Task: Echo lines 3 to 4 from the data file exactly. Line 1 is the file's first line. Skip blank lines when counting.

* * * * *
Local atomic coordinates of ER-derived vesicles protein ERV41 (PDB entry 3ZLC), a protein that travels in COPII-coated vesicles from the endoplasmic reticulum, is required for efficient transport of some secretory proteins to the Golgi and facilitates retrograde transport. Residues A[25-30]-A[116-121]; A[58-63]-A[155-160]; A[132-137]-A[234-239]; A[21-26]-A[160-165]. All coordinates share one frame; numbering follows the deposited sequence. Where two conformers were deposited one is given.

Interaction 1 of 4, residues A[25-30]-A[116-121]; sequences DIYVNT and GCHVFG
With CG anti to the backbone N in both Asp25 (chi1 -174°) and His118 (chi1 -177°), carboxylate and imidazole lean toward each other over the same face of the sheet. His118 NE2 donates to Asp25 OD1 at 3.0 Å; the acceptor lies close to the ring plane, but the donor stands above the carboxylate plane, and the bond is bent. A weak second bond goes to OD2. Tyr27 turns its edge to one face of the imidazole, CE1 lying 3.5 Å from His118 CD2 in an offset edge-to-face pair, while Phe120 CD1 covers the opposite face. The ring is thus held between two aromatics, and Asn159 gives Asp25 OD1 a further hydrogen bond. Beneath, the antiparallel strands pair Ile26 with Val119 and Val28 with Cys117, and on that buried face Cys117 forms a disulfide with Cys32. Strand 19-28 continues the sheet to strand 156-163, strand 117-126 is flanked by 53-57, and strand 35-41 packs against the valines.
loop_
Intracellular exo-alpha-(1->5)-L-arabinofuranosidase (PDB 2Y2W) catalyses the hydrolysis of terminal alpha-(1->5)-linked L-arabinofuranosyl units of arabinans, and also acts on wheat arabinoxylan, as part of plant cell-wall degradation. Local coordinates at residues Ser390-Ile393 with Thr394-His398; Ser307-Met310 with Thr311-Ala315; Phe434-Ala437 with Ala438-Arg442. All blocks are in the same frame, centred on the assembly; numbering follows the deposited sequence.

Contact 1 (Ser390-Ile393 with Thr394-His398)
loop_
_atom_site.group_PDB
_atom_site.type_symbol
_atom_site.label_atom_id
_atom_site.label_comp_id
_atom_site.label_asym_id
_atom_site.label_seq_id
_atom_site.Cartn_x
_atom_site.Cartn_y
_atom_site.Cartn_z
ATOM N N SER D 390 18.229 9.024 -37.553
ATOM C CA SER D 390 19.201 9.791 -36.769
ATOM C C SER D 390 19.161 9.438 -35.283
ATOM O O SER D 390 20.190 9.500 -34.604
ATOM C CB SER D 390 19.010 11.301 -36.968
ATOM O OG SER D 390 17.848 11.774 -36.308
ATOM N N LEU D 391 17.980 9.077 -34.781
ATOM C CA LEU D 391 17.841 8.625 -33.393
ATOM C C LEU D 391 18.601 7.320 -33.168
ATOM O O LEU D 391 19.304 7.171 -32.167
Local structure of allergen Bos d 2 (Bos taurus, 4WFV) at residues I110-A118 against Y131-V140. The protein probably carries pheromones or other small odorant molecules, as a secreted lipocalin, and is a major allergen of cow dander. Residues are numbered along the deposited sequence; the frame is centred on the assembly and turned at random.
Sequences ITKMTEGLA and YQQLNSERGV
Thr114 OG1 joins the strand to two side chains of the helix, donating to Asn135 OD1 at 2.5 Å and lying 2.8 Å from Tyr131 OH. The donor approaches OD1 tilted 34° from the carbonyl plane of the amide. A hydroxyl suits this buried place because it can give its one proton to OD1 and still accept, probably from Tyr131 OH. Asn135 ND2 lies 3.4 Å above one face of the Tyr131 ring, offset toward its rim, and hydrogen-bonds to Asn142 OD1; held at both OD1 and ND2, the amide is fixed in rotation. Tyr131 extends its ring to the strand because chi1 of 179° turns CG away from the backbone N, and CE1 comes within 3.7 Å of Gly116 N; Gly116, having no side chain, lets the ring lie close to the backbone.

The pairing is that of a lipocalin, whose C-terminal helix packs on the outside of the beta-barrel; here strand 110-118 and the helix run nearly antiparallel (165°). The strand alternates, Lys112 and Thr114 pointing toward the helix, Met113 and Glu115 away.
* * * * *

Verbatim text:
With CG anti to the backbone N in both Asp25 (chi1 -174°) and His118 (chi1 -177°), carboxylate and imidazole lean toward each other over the same face of the sheet. His118 NE2 donates to Asp25 OD1 at 3.0 Å; the acceptor lies close to the ring plane, but the donor stands above the carboxylate plane, and the bond is bent. A weak second bond goes to OD2. Tyr27 turns its edge to one face of the imidazole, CE1 lying 3.5 Å from His118 CD2 in an offset edge-to-face pair, while Phe120 CD1 covers the opposite face. The ring is thus held between two aromatics, and Asn159 gives Asp25 OD1 a further hydrogen bond. Beneath, the antiparallel strands pair Ile26 with Val119 and Val28 with Cys117, and on that buried face Cys117 forms a disulfide with Cys32. Strand 19-28 continues the sheet to strand 156-163, strand 117-126 is flanked by 53-57, and strand 35-41 packs against the valines.
loop_